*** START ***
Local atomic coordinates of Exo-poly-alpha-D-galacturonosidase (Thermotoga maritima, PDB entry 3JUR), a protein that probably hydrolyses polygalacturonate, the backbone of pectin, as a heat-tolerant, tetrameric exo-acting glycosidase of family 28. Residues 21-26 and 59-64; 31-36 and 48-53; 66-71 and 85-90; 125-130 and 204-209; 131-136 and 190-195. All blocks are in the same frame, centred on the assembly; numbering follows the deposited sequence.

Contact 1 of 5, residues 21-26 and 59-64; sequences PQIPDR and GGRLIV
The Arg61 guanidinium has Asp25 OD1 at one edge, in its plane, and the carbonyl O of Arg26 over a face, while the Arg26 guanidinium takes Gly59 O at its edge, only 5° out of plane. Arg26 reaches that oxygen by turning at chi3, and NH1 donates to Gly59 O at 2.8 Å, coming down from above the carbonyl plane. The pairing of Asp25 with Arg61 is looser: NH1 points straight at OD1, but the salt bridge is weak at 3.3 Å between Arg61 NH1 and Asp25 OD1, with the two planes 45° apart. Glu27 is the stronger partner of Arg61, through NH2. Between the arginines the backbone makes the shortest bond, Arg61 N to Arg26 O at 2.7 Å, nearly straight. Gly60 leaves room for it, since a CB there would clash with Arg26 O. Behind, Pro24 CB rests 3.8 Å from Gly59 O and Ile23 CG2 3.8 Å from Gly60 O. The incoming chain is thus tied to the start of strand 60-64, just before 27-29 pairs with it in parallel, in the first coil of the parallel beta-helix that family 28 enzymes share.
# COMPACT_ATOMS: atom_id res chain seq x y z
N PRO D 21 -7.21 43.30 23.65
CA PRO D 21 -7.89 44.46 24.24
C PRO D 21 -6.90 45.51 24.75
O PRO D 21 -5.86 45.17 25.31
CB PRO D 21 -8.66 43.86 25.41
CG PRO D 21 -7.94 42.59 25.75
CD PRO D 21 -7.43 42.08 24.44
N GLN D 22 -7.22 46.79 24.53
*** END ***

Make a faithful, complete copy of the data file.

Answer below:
Local atomic coordinates of Exo-poly-alpha-D-galacturonosidase (Thermotoga maritima, PDB entry 3JUR), a protein that probably hydrolyses polygalacturonate, the backbone of pectin, as a heat-tolerant, tetrameric exo-acting glycosidase of family 28. Residues 21-26 and 59-64; 31-36 and 48-53; 66-71 and 85-90; 125-130 and 204-209; 131-136 and 190-195. All blocks are in the same frame, centred on the assembly; numbering follows the deposited sequence.

Contact 1 of 5, residues 21-26 and 59-64; sequences PQIPDR and GGRLIV
The Arg61 guanidinium has Asp25 OD1 at one edge, in its plane, and the carbonyl O of Arg26 over a face, while the Arg26 guanidinium takes Gly59 O at its edge, only 5° out of plane. Arg26 reaches that oxygen by turning at chi3, and NH1 donates to Gly59 O at 2.8 Å, coming down from above the carbonyl plane. The pairing of Asp25 with Arg61 is looser: NH1 points straight at OD1, but the salt bridge is weak at 3.3 Å between Arg61 NH1 and Asp25 OD1, with the two planes 45° apart. Glu27 is the stronger partner of Arg61, through NH2. Between the arginines the backbone makes the shortest bond, Arg61 N to Arg26 O at 2.7 Å, nearly straight. Gly60 leaves room for it, since a CB there would clash with Arg26 O. Behind, Pro24 CB rests 3.8 Å from Gly59 O and Ile23 CG2 3.8 Å from Gly60 O. The incoming chain is thus tied to the start of strand 60-64, just before 27-29 pairs with it in parallel, in the first coil of the parallel beta-helix that family 28 enzymes share.
# COMPACT_ATOMS: atom_id res chain seq x y z
N PRO D 21 -7.21 43.30 23.65
CA PRO D 21 -7.89 44.46 24.24
C PRO D 21 -6.90 45.51 24.75
O PRO D 21 -5.86 45.17 25.31
CB PRO D 21 -8.66 43.86 25.41
CG PRO D 21 -7.94 42.59 25.75
CD PRO D 21 -7.43 42.08 24.44
N GLN D 22 -7.22 46.79 24.53